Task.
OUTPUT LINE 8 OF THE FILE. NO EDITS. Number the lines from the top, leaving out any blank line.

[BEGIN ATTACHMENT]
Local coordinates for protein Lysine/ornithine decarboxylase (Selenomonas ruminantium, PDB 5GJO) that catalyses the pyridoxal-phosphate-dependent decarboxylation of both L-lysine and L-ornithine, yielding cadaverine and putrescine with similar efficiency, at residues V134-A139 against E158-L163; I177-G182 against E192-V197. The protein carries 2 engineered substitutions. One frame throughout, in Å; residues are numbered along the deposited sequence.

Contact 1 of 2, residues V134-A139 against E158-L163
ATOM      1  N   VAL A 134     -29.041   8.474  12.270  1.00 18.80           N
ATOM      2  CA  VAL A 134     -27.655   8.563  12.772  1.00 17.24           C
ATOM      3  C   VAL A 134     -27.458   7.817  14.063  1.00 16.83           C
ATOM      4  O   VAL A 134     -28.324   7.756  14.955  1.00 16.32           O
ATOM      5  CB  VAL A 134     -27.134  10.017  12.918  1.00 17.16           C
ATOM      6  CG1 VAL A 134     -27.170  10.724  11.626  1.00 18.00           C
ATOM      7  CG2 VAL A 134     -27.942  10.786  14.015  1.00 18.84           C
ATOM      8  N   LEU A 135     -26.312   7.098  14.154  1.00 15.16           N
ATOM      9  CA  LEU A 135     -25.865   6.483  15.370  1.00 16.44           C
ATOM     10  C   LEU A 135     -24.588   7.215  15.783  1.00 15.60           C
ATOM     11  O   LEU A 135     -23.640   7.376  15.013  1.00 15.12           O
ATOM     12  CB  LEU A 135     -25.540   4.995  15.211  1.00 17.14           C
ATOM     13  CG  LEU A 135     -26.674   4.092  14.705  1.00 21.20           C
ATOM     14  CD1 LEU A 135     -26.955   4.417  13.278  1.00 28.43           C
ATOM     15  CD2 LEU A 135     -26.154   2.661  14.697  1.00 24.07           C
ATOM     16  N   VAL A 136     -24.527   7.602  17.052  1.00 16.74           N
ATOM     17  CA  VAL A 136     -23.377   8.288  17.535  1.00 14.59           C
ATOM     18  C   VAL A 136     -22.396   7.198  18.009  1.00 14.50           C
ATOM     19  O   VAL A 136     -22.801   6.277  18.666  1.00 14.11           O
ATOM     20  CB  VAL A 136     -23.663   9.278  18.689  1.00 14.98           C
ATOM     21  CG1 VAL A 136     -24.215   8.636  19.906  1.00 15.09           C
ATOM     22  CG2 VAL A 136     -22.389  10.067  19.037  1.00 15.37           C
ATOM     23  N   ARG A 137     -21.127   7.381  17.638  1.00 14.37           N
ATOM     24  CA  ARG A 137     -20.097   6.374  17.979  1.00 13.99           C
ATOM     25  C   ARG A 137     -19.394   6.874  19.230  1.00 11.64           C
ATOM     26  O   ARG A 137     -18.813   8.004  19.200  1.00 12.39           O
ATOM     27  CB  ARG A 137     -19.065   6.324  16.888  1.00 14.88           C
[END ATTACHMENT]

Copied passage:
ATOM      6  CG1 VAL A 134     -27.170  10.724  11.626  1.00 18.00           C